by Elizabeth Berkowitz, MA, PhD:
In February 2017, when my second daughter was three weeks old, I pulled myself out of bed, downed several cups of coffee, showered, stuffed my postpartum body into something approximating professional attire, and went to present at my field’s big professional conference (College Art Association (CAA)). Thankfully, I had my mother at home, and, equally thankfully, my daughter had (mostly) taken to bottle-feeding the day prior, so I could rest assured that, at the very least, she would be cared for and fed for the 8 hours I would be away. However, I was nursing a newborn every two-three hours, and needed to pump to keep up my supply up. That year, CAA offered a fantastic service to nursing mothers—a lactation room.
The conference was held in a hotel, and nursing mothers were granted special key access to a large room on the lower level. The room contained two comfy chairs divided by a curtained partition, as well as a mini-fridge to store milk, ice water, and cups. Without having to huddle awkwardly in a bathroom stall while noisily pumping (which I did for other professional events during her first year) or having to sit in public with a nursing cover while I pumped (another fun experience), CAA’s available and well-thought-out lactation room ensured that I was comfortable, that my daughter could be fed, and that I was still able to advance my career and give the presentation.
Since then, CAA has added babysitting services (though, due to low enrollment in 2020, they are providing $250 childcare grants instead) to ensure that attending or presenting child caregivers are able to further their professional ambitions without having to worry about childcare demands.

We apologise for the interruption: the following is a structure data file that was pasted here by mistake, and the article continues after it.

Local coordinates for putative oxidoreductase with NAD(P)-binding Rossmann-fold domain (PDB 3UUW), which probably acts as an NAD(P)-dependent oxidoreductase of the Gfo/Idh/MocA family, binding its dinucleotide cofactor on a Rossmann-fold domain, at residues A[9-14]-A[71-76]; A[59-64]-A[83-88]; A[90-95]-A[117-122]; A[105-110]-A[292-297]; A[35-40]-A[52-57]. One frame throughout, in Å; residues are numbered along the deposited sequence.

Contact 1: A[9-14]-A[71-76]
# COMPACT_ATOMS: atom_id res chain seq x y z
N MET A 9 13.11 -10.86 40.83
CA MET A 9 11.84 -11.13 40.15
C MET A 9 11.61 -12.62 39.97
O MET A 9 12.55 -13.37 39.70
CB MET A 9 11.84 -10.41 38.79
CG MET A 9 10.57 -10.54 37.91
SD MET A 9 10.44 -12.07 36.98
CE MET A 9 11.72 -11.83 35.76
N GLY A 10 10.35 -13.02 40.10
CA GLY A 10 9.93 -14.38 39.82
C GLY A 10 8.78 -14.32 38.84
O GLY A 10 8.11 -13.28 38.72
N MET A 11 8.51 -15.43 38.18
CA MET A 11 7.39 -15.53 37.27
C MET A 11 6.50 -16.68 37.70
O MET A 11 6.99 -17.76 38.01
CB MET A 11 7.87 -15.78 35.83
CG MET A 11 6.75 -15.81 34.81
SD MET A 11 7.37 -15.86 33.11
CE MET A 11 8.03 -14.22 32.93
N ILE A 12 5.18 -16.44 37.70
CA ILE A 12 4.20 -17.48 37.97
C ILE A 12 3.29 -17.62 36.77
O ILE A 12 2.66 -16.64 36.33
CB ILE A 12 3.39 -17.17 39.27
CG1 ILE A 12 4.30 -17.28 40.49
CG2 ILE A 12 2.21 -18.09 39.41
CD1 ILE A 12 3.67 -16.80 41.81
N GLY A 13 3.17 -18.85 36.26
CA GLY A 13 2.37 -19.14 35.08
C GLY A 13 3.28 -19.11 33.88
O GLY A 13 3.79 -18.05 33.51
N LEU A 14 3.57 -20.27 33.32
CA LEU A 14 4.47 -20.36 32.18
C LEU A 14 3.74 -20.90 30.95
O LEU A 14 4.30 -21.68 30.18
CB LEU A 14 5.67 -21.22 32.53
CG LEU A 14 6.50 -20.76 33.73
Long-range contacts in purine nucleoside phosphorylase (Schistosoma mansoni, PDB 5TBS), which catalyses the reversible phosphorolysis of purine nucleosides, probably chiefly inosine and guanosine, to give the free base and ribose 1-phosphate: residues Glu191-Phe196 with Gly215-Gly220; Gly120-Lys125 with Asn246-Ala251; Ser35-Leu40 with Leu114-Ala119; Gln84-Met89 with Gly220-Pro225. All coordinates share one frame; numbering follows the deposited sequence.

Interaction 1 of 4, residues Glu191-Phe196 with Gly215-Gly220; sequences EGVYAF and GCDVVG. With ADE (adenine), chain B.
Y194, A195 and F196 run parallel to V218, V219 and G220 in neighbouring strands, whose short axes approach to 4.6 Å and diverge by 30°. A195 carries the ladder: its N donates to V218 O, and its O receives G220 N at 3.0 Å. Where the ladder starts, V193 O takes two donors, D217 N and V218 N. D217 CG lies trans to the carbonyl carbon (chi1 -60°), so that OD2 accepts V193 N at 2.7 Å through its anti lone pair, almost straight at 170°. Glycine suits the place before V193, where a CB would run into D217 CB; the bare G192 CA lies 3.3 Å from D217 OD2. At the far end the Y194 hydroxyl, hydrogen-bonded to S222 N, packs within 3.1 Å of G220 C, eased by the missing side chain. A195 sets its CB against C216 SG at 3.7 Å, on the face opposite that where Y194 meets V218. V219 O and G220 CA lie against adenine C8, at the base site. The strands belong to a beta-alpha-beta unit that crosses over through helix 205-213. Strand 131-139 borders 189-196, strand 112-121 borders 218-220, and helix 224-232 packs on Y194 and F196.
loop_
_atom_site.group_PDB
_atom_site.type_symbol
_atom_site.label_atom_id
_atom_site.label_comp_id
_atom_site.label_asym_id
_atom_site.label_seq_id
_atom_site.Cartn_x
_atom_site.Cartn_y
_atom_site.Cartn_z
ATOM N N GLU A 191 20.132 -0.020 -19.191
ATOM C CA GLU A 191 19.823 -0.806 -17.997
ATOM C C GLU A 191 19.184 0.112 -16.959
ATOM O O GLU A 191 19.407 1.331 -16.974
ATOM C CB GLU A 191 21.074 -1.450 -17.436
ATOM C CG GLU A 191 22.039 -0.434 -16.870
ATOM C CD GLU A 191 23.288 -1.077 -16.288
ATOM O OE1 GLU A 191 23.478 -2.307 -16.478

However, this being said, there is always room for improvement. While I remain grateful for access to the lactation room during CAA 2017, the standard time between conference panels was too short to ensure that I could pump without missing a session or arriving to a panel quite late. During the short panel breaks, I would have to run down to the hotel lower level, get out my equipment, pump, store the milk, clean the materials, and then run back upstairs to make the start of an important session. Increasing the time between sessions might necessitate eliminating at least one potential panel from any conference’s (admittedly, overstuffed) roster, but perhaps it would be a small price to pay to further ensure that the need to pump or nurse wouldn’t impede a parent’s chance at professional advancement or networking.
Alternatively, “nursing pods” might be a solution. If every conference floor had at least two nursing pods, and if each conference room or floor was equipped with a mini-fridge for storage, then nursing mothers could quickly pump adjacent to their conference room, and then store their milk and equipment in the next panel’s space.
As a working mother of two children, I feel that this dialogue about improving conference support for caregivers is a wonderful first step and I believe that organizations have made tremendous strides to ensure that caregiving is not a professional penalty. I look forward to seeing how such support and advocacy continues in the future!
About the author:
Elizabeth Berkowitz is an art historian specializing in modern art historiography and pre-World War II European avant-garde painting. She received her PhD from the Graduate Center, CUNY; and also holds an MA in Modern Art from Columbia University and a Graduate Certificate in Museum Studies from Tufts University. Currently, she works as the Mellon/ACLS Public Fellow and Outreach Program Manager at the Rockefeller Archive Center. In addition to a background as a museum and university educator, Elizabeth’s writings on modern art history and museum display have appeared in both popular and academic publications.